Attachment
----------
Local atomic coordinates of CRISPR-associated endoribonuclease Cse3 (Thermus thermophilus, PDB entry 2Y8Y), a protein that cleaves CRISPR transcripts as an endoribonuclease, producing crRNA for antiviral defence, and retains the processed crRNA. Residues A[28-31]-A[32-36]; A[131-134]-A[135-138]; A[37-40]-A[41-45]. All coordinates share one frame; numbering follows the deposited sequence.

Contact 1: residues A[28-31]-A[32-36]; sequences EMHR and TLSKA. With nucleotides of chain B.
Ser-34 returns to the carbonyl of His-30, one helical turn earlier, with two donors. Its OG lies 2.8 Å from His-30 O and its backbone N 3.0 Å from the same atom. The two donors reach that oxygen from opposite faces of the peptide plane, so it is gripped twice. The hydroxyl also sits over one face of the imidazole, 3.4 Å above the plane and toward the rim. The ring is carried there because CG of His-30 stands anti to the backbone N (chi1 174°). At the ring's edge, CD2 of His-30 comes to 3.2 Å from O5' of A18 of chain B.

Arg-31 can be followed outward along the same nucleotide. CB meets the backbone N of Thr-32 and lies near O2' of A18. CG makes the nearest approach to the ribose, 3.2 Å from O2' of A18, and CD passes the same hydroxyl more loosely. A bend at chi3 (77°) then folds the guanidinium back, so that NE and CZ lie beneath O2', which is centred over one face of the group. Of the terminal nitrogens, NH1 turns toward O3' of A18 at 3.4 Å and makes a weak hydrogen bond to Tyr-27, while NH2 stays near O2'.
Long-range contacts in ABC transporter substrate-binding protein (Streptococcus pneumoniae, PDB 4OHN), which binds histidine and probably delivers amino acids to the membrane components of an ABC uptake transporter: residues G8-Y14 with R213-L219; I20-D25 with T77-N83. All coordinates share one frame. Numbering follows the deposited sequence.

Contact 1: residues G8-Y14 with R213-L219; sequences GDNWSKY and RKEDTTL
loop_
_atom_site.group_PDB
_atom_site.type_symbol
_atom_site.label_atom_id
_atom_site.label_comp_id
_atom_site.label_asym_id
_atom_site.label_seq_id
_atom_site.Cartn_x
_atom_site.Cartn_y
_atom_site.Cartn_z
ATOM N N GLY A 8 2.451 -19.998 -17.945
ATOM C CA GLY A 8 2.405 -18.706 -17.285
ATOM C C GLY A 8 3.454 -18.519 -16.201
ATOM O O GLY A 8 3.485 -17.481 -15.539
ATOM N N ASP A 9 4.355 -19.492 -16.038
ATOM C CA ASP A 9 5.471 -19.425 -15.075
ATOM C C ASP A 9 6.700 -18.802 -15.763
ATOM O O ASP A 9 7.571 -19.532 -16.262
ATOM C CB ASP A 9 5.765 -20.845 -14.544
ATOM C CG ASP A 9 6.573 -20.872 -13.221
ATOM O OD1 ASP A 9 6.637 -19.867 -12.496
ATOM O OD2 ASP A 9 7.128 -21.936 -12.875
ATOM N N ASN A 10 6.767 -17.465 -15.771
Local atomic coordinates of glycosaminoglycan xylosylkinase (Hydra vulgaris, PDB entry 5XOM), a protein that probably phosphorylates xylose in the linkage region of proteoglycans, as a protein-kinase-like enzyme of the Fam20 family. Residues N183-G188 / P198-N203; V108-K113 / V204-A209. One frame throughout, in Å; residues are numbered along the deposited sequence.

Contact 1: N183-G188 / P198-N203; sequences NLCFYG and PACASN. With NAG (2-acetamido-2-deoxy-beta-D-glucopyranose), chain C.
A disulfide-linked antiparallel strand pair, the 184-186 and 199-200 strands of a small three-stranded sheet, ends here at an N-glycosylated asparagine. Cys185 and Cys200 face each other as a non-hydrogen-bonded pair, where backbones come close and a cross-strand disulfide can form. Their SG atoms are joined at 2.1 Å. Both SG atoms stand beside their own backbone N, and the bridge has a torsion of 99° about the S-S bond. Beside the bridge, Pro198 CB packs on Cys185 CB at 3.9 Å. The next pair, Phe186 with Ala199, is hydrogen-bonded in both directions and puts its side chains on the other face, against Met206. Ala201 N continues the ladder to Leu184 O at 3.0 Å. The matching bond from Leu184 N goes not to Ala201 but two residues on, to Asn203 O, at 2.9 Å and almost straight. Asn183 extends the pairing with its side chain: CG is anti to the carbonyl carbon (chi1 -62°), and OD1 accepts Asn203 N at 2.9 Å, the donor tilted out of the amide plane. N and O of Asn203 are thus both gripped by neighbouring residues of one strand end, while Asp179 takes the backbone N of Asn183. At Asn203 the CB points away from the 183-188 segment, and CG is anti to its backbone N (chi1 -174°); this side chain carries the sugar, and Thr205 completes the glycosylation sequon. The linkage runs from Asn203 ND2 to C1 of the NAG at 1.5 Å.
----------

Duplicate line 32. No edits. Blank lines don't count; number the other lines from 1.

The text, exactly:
A disulfide-linked antiparallel strand pair, the 184-186 and 199-200 strands of a small three-stranded sheet, ends here at an N-glycosylated asparagine. Cys185 and Cys200 face each other as a non-hydrogen-bonded pair, where backbones come close and a cross-strand disulfide can form. Their SG atoms are joined at 2.1 Å. Both SG atoms stand beside their own backbone N, and the bridge has a torsion of 99° about the S-S bond. Beside the bridge, Pro198 CB packs on Cys185 CB at 3.9 Å. The next pair, Phe186 with Ala199, is hydrogen-bonded in both directions and puts its side chains on the other face, against Met206. Ala201 N continues the ladder to Leu184 O at 3.0 Å. The matching bond from Leu184 N goes not to Ala201 but two residues on, to Asn203 O, at 2.9 Å and almost straight. Asn183 extends the pairing with its side chain: CG is anti to the carbonyl carbon (chi1 -62°), and OD1 accepts Asn203 N at 2.9 Å, the donor tilted out of the amide plane. N and O of Asn203 are thus both gripped by neighbouring residues of one strand end, while Asp179 takes the backbone N of Asn183. At Asn203 the CB points away from the 183-188 segment, and CG is anti to its backbone N (chi1 -174°); this side chain carries the sugar, and Thr205 completes the glycosylation sequon. The linkage runs from Asn203 ND2 to C1 of the NAG at 1.5 Å.